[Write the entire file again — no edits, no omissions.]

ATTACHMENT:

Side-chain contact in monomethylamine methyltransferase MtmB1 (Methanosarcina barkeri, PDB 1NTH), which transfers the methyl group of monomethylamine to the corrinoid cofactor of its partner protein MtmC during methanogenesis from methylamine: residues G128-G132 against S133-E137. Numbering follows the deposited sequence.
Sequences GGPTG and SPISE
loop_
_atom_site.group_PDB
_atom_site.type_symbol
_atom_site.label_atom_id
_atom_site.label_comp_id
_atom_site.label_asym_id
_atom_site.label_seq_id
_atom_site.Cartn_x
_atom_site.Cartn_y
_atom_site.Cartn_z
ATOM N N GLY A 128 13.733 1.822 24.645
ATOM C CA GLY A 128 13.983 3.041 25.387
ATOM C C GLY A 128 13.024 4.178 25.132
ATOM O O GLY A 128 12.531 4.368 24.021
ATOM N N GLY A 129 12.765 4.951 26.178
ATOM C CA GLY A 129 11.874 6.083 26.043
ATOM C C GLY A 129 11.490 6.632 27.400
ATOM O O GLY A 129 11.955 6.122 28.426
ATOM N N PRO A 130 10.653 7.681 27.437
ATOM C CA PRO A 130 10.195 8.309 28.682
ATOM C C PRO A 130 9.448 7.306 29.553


Side-chain contact in monomethylamine methyltransferase MtmB1 (Methanosarcina barkeri, PDB 1NTH), which transfers the methyl group of monomethylamine to the corrinoid cofactor of its partner protein MtmC during methanogenesis from methylamine: residues G128-G132 against S133-E137. Numbering follows the deposited sequence.
Sequences GGPTG and SPISE
loop_
_atom_site.group_PDB
_atom_site.type_symbol
_atom_site.label_atom_id
_atom_site.label_comp_id
_atom_site.label_asym_id
_atom_site.label_seq_id
_atom_site.Cartn_x
_atom_site.Cartn_y
_atom_site.Cartn_z
ATOM N N GLY A 128 13.733 1.822 24.645
ATOM C CA GLY A 128 13.983 3.041 25.387
ATOM C C GLY A 128 13.024 4.178 25.132
ATOM O O GLY A 128 12.531 4.368 24.021
ATOM N N GLY A 129 12.765 4.951 26.178
ATOM C CA GLY A 129 11.874 6.083 26.043
ATOM C C GLY A 129 11.490 6.632 27.400
ATOM O O GLY A 129 11.955 6.122 28.426
ATOM N N PRO A 130 10.653 7.681 27.437
ATOM C CA PRO A 130 10.195 8.309 28.682
ATOM C C PRO A 130 9.448 7.306 29.553